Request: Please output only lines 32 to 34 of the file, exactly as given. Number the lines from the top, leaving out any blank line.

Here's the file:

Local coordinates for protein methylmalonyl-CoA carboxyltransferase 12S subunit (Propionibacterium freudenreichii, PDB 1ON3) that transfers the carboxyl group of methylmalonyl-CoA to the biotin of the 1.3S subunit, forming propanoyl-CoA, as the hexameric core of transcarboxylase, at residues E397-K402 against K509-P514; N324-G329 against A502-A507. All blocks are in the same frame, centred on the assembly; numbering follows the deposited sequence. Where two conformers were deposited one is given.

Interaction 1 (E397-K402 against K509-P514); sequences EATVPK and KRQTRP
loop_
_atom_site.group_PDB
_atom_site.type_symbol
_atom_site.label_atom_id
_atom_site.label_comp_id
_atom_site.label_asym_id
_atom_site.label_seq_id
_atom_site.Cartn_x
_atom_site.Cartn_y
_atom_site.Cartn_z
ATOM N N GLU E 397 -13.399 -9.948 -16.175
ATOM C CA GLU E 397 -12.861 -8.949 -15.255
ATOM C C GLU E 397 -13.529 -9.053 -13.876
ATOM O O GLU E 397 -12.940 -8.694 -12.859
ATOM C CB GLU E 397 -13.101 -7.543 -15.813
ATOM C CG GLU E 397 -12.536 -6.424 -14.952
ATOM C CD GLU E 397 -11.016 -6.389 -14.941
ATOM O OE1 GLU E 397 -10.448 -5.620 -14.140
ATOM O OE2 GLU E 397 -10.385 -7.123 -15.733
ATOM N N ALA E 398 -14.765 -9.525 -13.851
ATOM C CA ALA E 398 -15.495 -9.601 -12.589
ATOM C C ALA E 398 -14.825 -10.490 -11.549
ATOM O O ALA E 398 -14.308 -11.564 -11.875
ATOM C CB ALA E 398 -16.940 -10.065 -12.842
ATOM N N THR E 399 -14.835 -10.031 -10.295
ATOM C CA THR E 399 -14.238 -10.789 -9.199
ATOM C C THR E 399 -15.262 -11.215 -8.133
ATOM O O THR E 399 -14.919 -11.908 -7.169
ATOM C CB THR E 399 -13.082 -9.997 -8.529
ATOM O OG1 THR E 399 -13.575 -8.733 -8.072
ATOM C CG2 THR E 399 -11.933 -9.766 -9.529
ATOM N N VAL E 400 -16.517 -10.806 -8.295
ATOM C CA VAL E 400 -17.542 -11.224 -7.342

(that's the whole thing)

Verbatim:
ATOM O OG1 THR E 399 -13.575 -8.733 -8.072
ATOM C CG2 THR E 399 -11.933 -9.766 -9.529
ATOM N N VAL E 400 -16.517 -10.806 -8.295